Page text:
In a calendar year, the final release of Kubernetes will typically lack new enhancements but advance the current feature set. With the holiday season coming on the heels of KubeCon + CloudNativeCon North America 2019, many contributors will work on tasks that can fit into their timeline and push larger enhancements to the next milestone.
For organizations that are beginning to adopt Kubernetes or move it to production, this subtle shift in focus is a welcome treat. For many enterprises, the rate of change in open source projects is hard to track, so it’s good to see something stabilize over a quarter. Having a reference point where many anticipated enhancements stabilize while new alpha-gated ones are minimized reduces unforeseen impact.
For Kubernetes 1.17, the SIGs representing storage, networking, and api-machinery account for over half of the enhancements that were tracked. In total, there were 4 new enhancements, 4 graduating to beta, and 14 moving to stable. Let’s look at some of the most important enhancements that were introduced or graduated in version 1.7.
CSI Topology Support
There can be constraints on how a volume can be attached to a running pod, and the constraints are amplified as a cluster grows and stretched beyond its original zones. CSI topology support, now stable in Kubernetes 1.17, solves this issue because the driver is assigned keys that contain the NodeID. The scheduler is now aware of these constraints and the pod will be available on nodes that can attach the PersistentVolumeClaim (PVC).
Taint Node by Condition
Graduating to stable in Kubernetes 1.17 is the ability to add taints on nodes based on resource availability. When any of the condition types are met, a status will be placed on the node of true, false, or unknown, allowing the scheduler to place workloads elsewhere. The new condition types are Ready, OutOfDisk, MemoryPressure, DiskPressure, NetworkUnavailable, and PIDPressure. If a node begins running out of memory, the node controller will mark it as NoSchedule until resources have freed up.
Topology-Aware Service Routing
With almost two years in design and development, the ability to support topology-aware routing of services by domains is now alpha in version 1.17. This feature allows a user to set a definition of locality based on node, rack, zone, region, and so forth by using node labels. For instance, if you have a region in which the hardware performs with lower latency than your other racks, you can specify that an application run only in that region.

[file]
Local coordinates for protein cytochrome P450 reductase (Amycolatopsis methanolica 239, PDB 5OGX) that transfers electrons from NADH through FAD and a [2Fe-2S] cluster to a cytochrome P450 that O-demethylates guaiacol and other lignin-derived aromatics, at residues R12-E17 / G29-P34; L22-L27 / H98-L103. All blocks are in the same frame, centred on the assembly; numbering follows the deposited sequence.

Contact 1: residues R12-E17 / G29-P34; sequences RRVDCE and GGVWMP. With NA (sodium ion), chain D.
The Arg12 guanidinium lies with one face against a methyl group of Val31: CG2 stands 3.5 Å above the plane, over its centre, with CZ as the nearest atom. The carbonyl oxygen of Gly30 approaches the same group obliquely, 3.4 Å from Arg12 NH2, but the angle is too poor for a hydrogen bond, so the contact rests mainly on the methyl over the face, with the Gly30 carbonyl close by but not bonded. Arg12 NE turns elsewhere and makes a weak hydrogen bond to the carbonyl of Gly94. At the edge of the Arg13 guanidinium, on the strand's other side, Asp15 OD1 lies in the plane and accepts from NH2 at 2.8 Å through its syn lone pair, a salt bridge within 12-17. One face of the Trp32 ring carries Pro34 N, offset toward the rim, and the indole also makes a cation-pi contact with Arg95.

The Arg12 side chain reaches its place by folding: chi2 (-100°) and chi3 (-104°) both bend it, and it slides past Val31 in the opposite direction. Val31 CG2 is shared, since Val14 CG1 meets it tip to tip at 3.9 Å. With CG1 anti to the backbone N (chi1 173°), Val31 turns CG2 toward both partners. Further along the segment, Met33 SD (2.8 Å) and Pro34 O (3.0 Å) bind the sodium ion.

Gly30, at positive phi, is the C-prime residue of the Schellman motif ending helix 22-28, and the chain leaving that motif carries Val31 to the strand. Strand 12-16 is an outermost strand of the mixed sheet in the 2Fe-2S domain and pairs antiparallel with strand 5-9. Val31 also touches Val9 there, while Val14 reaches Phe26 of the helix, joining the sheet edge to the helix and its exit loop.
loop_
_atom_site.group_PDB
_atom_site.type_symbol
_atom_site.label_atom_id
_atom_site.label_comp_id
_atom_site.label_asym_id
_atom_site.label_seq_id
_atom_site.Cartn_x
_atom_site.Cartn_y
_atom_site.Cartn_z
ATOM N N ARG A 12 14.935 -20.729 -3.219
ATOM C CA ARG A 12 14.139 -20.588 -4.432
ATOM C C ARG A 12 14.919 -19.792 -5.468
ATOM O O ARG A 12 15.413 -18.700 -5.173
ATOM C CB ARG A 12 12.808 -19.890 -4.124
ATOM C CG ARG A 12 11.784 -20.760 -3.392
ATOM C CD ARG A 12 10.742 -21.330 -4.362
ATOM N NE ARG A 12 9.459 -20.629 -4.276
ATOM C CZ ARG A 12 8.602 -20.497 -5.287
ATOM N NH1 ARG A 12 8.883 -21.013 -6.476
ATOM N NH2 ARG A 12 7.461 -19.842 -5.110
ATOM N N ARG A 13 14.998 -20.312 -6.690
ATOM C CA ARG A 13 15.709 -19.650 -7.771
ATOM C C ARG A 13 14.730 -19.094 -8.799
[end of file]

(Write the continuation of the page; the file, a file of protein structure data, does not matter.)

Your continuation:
Cloud Provider Labels
To follow on with all the topology enhancements in 1.17, there is another graduating to stable: the cloud provider labels. When a node or volume is created or registered using a provider-specific plugin, it will be applied with a label for that particular cloud provider. This label contains cloud provider information that could be used for more advanced features in the future. This change will be implemented over the next few releases to make sure beta labels are demoted according to the Kubernetes deprecation policy.
Kubeadm Structured Output
Creating a Kubernetes cluster can be hard but it doesn’t have to be. Kubeadm is the trusted tool that can automate everything needed to create a conformant cluster. Many higher-level applications rely on kubeadm, such as Terraform and Cluster API, to sift through unbuffered text output. This new enhancement, which makes its alpha debut in kubeadm, will begin supporting structured output in the form of JSON, YAML, and Go templates. Tooling can now take advantage of simple output formats and reduce unexpected errors.
The tight release schedule of Kubernetes 1.17 spurred contributors to add fewer new features while taking an approach that focused on stabilizing existing beta features. To read about all the features in the 1.17 release, check out the Kubernetes Enhancement Tracking spreadsheet for 1.17. Get signed up for the CNCF 1.17 Webinar to learn about what’s new.
Getting Involved in Kubernetes 1.18
VMware remains committed to being leaders in the upstream Kubernetes community and we want you to come contribute, too!
Participating in the Kubernetes Release Team is a wonderful way to contribute to the project. The team comprises multiple roles, many of which require no prior development experience. Subscribe to this GitHub issue to be one of the first to know when the application form opens. Read more about how to participate in the Release Team and join us in the community.
About the AuthorMore Content by Kendrick Coleman